Marilyn Hacker is the author of twelve books of poems, including Names (Norton, 2009), Essays on Departure (Carcanet Press, UK, 2006) and Desesperanto (Norton, 2003).
Her ten volumes of translations from the French include Marie Etienne’s King of a Hundred Horsemen (Farrar Strauss and Giroux, 2008) which received the 2007 Robert Fagles Translation Prize and the 2009 American PEN Award for Poetry in Translation, and Vénus Khoury-Ghata’s Nettles (The Graywolf Press, 2008).
She is a past recipient of the Lenore Marshall Award, the Poets’ Prize, the National Book Award and two Lambda Literary Awards, and is a Chancellor of the Academy of American Poets.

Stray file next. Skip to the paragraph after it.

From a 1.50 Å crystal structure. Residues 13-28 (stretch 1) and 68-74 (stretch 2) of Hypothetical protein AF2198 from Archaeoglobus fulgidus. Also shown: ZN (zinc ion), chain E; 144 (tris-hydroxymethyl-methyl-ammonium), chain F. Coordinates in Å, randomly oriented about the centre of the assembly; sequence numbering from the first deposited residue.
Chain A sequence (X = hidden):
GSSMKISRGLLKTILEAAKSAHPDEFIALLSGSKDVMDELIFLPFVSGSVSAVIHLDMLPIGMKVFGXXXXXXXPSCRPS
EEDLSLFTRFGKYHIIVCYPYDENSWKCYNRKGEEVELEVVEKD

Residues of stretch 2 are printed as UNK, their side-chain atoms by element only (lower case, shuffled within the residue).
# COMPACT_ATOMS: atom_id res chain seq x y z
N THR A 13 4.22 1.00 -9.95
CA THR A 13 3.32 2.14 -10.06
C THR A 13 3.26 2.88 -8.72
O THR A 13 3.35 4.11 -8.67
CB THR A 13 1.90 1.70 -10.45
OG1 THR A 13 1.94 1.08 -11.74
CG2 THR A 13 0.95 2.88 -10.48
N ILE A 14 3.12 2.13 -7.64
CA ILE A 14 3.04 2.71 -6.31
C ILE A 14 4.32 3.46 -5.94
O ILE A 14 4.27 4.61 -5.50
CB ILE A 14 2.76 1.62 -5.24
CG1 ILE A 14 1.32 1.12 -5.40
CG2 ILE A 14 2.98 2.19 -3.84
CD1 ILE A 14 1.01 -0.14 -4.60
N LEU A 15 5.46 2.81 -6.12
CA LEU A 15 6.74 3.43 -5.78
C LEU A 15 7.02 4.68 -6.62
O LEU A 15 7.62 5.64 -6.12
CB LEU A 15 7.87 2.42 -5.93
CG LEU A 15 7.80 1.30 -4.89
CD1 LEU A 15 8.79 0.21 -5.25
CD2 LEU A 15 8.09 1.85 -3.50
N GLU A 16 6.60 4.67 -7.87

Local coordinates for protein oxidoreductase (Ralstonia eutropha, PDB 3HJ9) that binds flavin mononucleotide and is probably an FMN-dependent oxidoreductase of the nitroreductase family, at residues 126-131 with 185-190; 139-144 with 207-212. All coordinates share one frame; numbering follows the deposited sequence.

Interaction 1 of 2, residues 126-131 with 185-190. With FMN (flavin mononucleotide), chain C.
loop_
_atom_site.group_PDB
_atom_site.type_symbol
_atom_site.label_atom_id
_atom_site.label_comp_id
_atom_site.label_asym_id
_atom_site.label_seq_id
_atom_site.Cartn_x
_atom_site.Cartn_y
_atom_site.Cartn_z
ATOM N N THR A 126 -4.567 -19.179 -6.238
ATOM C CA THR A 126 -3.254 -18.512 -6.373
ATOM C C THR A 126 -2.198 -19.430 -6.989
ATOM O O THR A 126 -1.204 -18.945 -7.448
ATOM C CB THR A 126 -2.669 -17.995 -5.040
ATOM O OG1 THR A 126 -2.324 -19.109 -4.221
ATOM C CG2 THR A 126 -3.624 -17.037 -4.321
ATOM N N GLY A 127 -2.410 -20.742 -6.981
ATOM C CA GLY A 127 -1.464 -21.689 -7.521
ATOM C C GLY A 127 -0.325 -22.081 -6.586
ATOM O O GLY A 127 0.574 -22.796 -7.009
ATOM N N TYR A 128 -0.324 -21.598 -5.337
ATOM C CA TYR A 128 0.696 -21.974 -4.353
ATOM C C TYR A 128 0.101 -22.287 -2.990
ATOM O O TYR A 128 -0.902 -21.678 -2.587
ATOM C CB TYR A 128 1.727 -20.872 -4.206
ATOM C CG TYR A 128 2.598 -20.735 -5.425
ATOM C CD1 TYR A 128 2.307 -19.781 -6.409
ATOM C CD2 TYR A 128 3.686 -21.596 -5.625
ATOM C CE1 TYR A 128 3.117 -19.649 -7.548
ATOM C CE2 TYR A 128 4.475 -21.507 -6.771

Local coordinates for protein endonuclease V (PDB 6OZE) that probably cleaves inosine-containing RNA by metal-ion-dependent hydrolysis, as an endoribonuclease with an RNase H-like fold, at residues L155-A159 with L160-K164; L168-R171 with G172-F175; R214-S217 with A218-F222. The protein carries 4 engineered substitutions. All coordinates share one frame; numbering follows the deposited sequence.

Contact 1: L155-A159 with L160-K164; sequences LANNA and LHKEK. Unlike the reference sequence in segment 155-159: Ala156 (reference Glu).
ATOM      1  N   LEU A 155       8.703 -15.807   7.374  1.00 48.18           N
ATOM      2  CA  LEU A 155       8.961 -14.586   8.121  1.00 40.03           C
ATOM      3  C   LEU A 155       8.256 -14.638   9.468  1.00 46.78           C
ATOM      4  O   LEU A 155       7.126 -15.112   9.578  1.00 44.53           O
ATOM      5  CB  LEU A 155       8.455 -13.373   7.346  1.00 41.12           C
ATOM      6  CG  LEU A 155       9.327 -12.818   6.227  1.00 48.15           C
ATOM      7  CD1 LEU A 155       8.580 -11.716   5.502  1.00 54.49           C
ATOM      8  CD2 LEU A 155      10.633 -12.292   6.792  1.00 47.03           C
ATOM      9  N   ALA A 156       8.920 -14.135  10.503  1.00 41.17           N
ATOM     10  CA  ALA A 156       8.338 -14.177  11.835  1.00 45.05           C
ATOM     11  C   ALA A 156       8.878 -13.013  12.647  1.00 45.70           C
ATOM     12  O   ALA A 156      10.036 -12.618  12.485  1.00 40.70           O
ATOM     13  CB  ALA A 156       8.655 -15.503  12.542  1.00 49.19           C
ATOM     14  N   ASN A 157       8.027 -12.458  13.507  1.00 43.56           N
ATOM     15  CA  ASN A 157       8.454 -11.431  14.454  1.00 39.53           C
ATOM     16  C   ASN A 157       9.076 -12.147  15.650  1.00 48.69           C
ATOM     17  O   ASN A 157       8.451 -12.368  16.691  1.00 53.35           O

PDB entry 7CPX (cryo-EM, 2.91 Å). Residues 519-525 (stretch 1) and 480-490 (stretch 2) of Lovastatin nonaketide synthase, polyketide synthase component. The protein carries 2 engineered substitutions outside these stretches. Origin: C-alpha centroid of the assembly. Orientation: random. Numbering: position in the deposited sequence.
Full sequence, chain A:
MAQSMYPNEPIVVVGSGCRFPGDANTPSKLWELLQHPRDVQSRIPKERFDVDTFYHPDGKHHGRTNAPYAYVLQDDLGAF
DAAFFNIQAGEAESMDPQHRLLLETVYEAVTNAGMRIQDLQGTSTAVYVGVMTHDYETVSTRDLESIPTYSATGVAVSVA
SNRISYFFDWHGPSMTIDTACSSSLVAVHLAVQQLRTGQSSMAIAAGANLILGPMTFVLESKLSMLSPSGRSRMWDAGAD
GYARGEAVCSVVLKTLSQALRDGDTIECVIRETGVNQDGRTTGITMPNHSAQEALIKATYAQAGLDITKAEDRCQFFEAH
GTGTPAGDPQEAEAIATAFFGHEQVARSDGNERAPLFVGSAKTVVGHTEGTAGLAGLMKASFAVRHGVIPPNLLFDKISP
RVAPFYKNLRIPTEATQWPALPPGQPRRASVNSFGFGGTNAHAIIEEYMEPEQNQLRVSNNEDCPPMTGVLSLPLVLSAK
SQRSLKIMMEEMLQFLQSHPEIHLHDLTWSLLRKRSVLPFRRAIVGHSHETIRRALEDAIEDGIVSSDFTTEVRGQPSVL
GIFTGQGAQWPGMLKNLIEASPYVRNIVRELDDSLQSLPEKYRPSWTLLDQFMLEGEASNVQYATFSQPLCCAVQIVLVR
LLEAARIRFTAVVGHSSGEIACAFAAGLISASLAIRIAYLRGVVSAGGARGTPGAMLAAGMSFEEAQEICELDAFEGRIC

For Julie Fay
We liked its name, those ones, feminine plural.
We imagined the abandoned village
inhabited by sisters and sororal
friends, restoring walls and foliage.
Each house could have a window on the lake,
that now were ruins on the shore, a pillaged
battleground, the site of an earthquake
softened by bushes like a cemetery?
Evacuated by decree, to make
a giant oxbow where there was a valley.
The water licked the town’s limits, and stopped.
The town was saved from drowning, but kept empty.
One evening’s rhythms let us interrupt
a drive toward dinner in Lodève, to swerve
down where a gouged raw path made an abrupt
plunge to the water, following the curve
of red clay foothills. Mississippian.
to test your four-wheel drive, or test your nerve,
you said when we were safely parked. The sun
glare behind the windshield, gilt the swells